Stuart McLean writes about the possible reasoning behind microtransactions and loot boxes in video games. It couldn’t just be greed…could it?
It seems everybody and their dog has an opinion on micro-transactions, loot boxes, in-app purchases – call them what you will. So, here’s mine: they suck, they’re evil, the bleed us dry and create an unfair advantage for the more well-heeled players. They need to be stopped! Thank you and good-night.
What? That’s not enough? Okay, have it your way, I’ll waffle on for a bit longer.
THE BUSINESS OF MONEY
There’s a fundamental part of games companies, that as consumers we like to conveniently gloss over from time to time. They are businesses, plain and simple. As much as I hate to say this, it practically sticks in my throat, they have an obligation to their shareholders to screw us for every last penny they can. So they will try and find creative ways to do that as often as they can.
I know, it’s all too easy to forget about some aspects, but it’s a really expensive business making big-budget AAA games. It doesn’t start and stop with the developers. They may, arguably, be the most hard-working, most creative side of the equation. But there’s the PR, which can steamroll into the hundreds of millions of dollars ballpark quite easily.
Then there are all of the suits. The people at the publishing houses we never get to hear about, the support staff, everyone and everything all the way down to the lovely ladies (or gentlemen) in the canteen. Aside from the pure development costs, everyone in the company has a wage to be paid every month of every year.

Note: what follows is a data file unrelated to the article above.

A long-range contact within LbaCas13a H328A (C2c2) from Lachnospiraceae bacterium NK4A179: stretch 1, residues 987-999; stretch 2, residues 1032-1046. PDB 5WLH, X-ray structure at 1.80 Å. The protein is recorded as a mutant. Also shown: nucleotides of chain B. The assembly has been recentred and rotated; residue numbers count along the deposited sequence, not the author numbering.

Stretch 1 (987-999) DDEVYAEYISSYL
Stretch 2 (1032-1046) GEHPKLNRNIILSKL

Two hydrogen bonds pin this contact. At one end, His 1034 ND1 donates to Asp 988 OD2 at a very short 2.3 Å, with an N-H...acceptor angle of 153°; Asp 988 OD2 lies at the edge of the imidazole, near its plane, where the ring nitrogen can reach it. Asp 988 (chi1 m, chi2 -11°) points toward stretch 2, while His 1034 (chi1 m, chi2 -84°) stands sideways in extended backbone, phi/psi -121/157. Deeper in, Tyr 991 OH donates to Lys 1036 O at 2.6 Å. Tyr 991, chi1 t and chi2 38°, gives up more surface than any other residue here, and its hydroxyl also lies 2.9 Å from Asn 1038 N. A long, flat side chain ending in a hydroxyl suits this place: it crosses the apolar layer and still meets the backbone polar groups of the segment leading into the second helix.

NOT EVERYTHING GOES TO PLAN
Then you have to account for games that may unexpectedly bomb. If you’ve sunk millions into a lengthy game development process and it doesn’t pay off as expected you need to know you can handle that loss.
You need to be as sure as you can that there’s enough in the coffers to offset the losses involved with that product. If a game doesn’t perform as expected, the costs associated with it don’t magically vanish. Worst of all, you still have to continue developing and supporting the game for those customers who did buy it. Not to mention to try and improve on it to further drive sales.
Through every single step of this, you’ve got the investors nipping at your heels. Pushing you to make bigger and bigger profits, primarily to line their pockets, well why not we all would if we could. But the future success of the company has to be ensured, it’s where their money comes from after all.
THE AGE OLD TRADITION
Lying at the heart of all of these issues were currently facing is the fact that, for many investors and executives, the good old-fashioned method of delivering a game as a product just doesn’t cut it anymore.
For decades we’ve enjoyed the simplicity of a company making a game, selling a game and that being the end of it. With maybe the exception of selling expansions in more recent years, but were fine with that because we generally get our money’s worth.
But the executives will point out, perhaps not entirely without merit, that this classic model is fundamentally flawed, from a business perspective. With the costs involved in making AAA games skyrocketing, the barrier of entry is climbing higher and higher. That by itself creates two problems.
For a start, it means spending more and more on advertising and promotion to convince a customer to take a chance on dropping 60 bucks on a game. Usually sight-unseen, it can be a pretty big ask in a crowded marketplace.